Hitler’s sui­cide blonde

As the Fuhrer’s First Lady, Eva Braun lived in lav­ish splen­dour. Yet as a com­pelling new book re­veals, be­hind the scenes she was so lonely and mis­er­able she TWICE tried to kill her­self be­fore the fi­nal reck­on­ing in the bunker

Scottish Daily Mail - - Daily Mail Campaign - HITLER’S LOVER EVA BRAUN by James Wyllie

HITLER gave his pri­vate sec­re­tary a task in 1930 that re­quired se­crecy and dis­cre­tion — check­ing out the an­ces­try of a 17-year-old girl he had met at a pho­to­graphic stu­dio in Mu­nich, where she was work­ing as an as­sis­tant.

Was she from good Aryan stock? Af­ter com­plet­ing a thor­ough in­ves­ti­ga­tion, Mar­tin Bor­mann was able to con­firm that Eva Braun did not pos­sess a sin­gle drop of Jewish blood.

From then on, Hitler reg­u­larly dropped in on her at the stu­dio, tak­ing her out to din­ner or a film.

He prob­a­bly started sleep­ing with her in early 1932. In some re­spects, Eva didn’t fit the mould of Nazi wom­an­hood: she smoked, fol­lowed the lat­est Amer­i­can dance crazes, read fash­ion mag­a­zines and wore make-up.

Yet in other ways, she em­bod­ied Hitler’s ideal: she was ath­letic and sporty, a true blonde and had al­most no in­ter­est in pol­i­tics.

Best of all, she was emo­tion­ally im­ma­ture and easy to ma­nip­u­late.

Af­ter al­low­ing Hitler to se­duce her, how­ever, Eva be­came dis­traught, imag­in­ing her­self aban­doned be­cause she hardly ever saw him.

One day, in de­spair, she scrib­bled a farewell note and shot her­self.

The bul­let lodged in her neck, just miss­ing the artery. Bleed­ing pro­fusely, she man­aged to call a doc­tor, who had her carted off to hos­pi­tal. Hitler was shocked, vow­ing to see her more of­ten. And he did for a few years.

Then, in 1935, for weeks on end, he failed to call. When Eva fi­nally got to see him for two hours, he re­turned to Ber­lin without say­ing good­bye.

For the next two months, her moods fluc­tu­ated wildly, reach­ing a near-hys­ter­i­cal peak that May — when she took an over­dose of sleep­ing pills. Her younger sis­ter found her in time.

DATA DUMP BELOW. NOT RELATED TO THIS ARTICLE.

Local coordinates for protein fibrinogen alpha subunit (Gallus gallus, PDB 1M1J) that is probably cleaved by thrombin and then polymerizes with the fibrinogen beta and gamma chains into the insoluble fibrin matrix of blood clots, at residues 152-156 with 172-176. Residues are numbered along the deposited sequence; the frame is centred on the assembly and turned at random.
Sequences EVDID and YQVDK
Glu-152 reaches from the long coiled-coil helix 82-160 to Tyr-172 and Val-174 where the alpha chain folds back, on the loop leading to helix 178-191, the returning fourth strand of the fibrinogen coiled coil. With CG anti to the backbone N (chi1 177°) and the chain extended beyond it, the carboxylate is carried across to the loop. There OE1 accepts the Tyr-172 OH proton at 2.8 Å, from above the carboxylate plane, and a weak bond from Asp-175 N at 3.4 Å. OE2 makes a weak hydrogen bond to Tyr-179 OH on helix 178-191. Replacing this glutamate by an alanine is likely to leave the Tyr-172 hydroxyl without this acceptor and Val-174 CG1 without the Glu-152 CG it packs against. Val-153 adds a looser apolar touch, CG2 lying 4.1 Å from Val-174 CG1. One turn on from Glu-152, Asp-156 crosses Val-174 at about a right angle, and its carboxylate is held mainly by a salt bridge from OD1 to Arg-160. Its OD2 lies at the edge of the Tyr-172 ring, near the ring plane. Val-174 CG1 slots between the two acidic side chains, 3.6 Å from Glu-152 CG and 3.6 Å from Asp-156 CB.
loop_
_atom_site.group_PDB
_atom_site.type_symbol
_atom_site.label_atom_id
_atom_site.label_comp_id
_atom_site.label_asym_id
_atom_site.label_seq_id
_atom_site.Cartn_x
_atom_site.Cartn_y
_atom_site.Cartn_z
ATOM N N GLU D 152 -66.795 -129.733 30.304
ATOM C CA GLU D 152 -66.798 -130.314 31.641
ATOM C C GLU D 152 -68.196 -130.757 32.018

At this point, Hitler re­alised it was time to bring Eva out into the open.

Tak­ing her to the Nazi party rally in Nurem­berg, he in­tro­duced her to the far brighter Magda Goebbels.

The wife of the Nazis’ pro­pa­ganda chief was ‘com­pletely shocked’ by ‘this capri­cious and dis­sat­is­fied-look­ing girl sit­ting on the VIP ros­trum’.

When some of Magda’s neg­a­tive re­marks got back to Hitler, he was so fu­ri­ous that he re­fused to see her for more than six months.

In 1936, he moved Eva to the Berghof, his Alpine re­treat near Ber­cht­es­gaden. But he didn’t want his girl­friend around when he was re­ceiv­ing VIPs or for­eign states­men. On a reg­u­lar ba­sis, she was ban­ished to her room, or back to her Mu­nich villa, or told to dis­ap­pear for a few hours.

Yet it was largely down to Eva’s quiet in­flu­ence that Joseph and Magda Goebbels were never en­cour­aged to have a prop­erty in the area.

One day, Magda — then heav­ily preg­nant — asked Eva if she wouldn’t mind ty­ing her shoelace as she found it dif­fi­cult to bend over. Eva calmly rang a bell and got her maid to do it.

Life at the Berghof was staid. Most days, Hitler and Eva would have tea and cake at 4pm and he would some­times fall asleep in his chair.

Most even­ings cul­mi­nated in ei­ther the screen­ing of a movie or one of Hitler’s end­less mono­logues, through which his au­di­ence strug­gled to stay awake.

Eva be­gan to as­sert her­self more dur­ing the war years. When the Nazis banned cos­met­ics, she made sure she was ex­empted. She also in­sisted on san­i­tary tow­els when or­di­nary women had to come up with home­made al­ter­na­tives.

The ra­tioning of cloth­ing had no im­pact on her, ei­ther. Eva con­tin­ued to wear three new dresses a day — one for lunch, one for tea and one for din­ner — many from French and Ital­ian fash­ion houses.

When it be­came clear that Ger­many was los­ing the war, she in­sisted on join­ing Hitler at his bunker in Ber­lin.

‘I have come be­cause I owe the Boss for ev­ery­thing won­der­ful in my life,’ she told his sec­re­tary.

The at­mos­phere at Hitler’s birth­day party on April 20, 1945, was more down­beat than usual.

That morn­ing, Soviet ar­tillery had started shelling the city cen­tre.

Hitler re­tired early to bed. Eva, how­ever, was de­ter­mined to have some fun. Ac­cord­ing to one of Hitler’s young sec­re­taries, ‘a rest­less fire burned in her eyes’; Eva wanted ‘to dance, to drink, to for­get’. Sweep­ing up Mar­tin Bor­mann and a few oth­ers, she cracked open some cham­pagne and played one record over and over again, wartime hit Blood Red Roses Speak Of Hap­pi­ness To You.

On April 29 Eva and Hitler be­came hus­band and wife. In the hours be­fore the wed­ding, Hitler had writ­ten in his last will and tes­ta­ment: ‘I have now, be­fore end­ing this earthly ex­is­tence, de­cided to take as my wife the girl who, af­ter years of loyal friend­ship, has vol­un­tar­ily re­turned to the al­most be­sieged city to share her fate with mine. It is her wish to join me in death as my wife.’

At the cer­e­mony, which was at­tended by Bor­mann and the Goebbels, Eva wore a silk taffeta dress and her finest jew­ellery.

Al­though the bunker was be­ing rocked by shell­fire, the mood was ‘fes­tive’, ac­cord­ing to Hitler’s chauf­feur. There was cham­pagne and sand­wiches, and they all ‘re­flected with nos­tal­gia on the past’.

The next day, at 3.15pm, Hitler and Eva re­treated into their shared quar­ters. His valet and Bor­mann waited out­side the door for a while be­fore en­ter­ing.